Along with Copenhagen, Cape Town and Bordeaux, Mexico City is rapidly earning its stripes as one of the most exciting culinary cities. From the bountiful markets of DF (short for Distrito Federal) to its venerable taco trucks and white-tablecloth gastronomic palaces, there is a culinary renaissance afoot here that has foodie travelers firing on all cylinders. With countless hot new spots mining the country’s rich and diverse culinary heritage, chefs who “studied abroad” at the best international restaurants putting down roots at home, and a burgeoning middle class packing into the restaurants every night of the week, it’s hard not to have a memorable meal here. Don’t forget to ask around for a street-food recommendation, as your favorite taco (or tamale, or tostada, or torta…) will likely be enjoyed off of a paper plate, sitting on the curb. Here, our picks for three restaurants not to miss on any Mexico City itinerary. Reservations are a must for each one.
For the coolest lunch scene in the DF, look no further than Contramar, a mainstay for fashionable locals since it opened in 1998. With its high-ceilinged, thatch-paneled dining room, the restaurant wouldn’t look out of place on a beach in Buzios or Tulum rather than in the city’s Roma neighborhood. Weather permitting, you’ll find the eatery’s tall doors flung open to create a terrace hopping with beautiful people who come to see and be seen—and dine on Contramar’s impeccable ceviches, whole grilled fish and calamari tacos. You cannot go and not try the legendary tostadas de atún, raw tuna on a crispy tortilla topped with chipotle mayonnaise and fresh-cut avocado slices.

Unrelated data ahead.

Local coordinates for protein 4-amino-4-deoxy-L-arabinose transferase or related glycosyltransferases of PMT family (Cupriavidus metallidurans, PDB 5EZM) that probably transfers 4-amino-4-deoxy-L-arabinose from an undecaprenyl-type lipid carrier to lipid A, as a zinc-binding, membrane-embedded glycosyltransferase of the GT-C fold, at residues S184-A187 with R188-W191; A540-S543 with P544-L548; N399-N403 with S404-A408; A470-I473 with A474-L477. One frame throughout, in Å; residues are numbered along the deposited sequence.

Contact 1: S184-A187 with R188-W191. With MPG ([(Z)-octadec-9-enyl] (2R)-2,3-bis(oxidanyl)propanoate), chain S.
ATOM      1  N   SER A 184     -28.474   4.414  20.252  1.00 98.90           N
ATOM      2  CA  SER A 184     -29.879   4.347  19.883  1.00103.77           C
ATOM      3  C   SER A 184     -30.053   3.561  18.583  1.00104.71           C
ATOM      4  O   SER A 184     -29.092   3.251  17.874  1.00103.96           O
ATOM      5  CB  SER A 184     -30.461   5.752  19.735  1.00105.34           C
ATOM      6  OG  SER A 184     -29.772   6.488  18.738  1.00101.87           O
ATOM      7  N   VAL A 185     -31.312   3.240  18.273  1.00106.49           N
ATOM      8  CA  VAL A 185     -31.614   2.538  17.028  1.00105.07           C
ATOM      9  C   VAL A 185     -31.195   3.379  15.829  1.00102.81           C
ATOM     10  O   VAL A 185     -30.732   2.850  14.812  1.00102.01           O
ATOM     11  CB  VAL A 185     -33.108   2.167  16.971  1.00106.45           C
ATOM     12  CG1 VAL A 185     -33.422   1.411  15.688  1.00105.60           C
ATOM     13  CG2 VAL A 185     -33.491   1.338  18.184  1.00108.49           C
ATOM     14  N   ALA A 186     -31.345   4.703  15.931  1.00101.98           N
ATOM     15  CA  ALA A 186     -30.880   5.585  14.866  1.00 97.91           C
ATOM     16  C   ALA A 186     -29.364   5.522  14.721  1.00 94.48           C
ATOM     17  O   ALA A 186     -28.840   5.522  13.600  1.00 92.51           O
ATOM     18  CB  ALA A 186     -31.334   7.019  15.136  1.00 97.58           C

Enrique Olvera’s Pujol essentially put Mexico City (and the country as a whole) on the map as a food destination to be reckoned with when it opened nearly 15 years ago. Here, in a minimalist dining room peppered with local power players in the prestigious neighborhood of Polanco, the modernist tasting menu combines the region’s ancient recipes with 21st-century innovation and savoir-faire. Olvera might cook liquid quesadilla shots, braise short ribs for 20 hours, or serve corn smothered with a mayonnaise made with coffee and powdered chicatana ants.
A pedigreed alumni from the kitchens of Pujol and New York City’s Le Bernardin, chef Eduardo Garcia and his wife Gabriela opened Maximo Bistrot in a former medical supply store in 2012. The unpretentious restaurant, located in the bohemian enclave of La Roma, is a farm-to-table paradise that is often referred to as the Chez Panisse of Mexico City. Fresh, seasonal ingredients from local markets are used in innovative dishes often inspired by French and Italian cuisine. The menu changes daily, but you might expect to find dishes such as tender grilled baby octopus with sautéed huitlacoche or decadent lechon (pork) confit on any given day. A well-curated selection of wines, including some unusual Mexican vintages, rounds out the (relatively) affordable menu.
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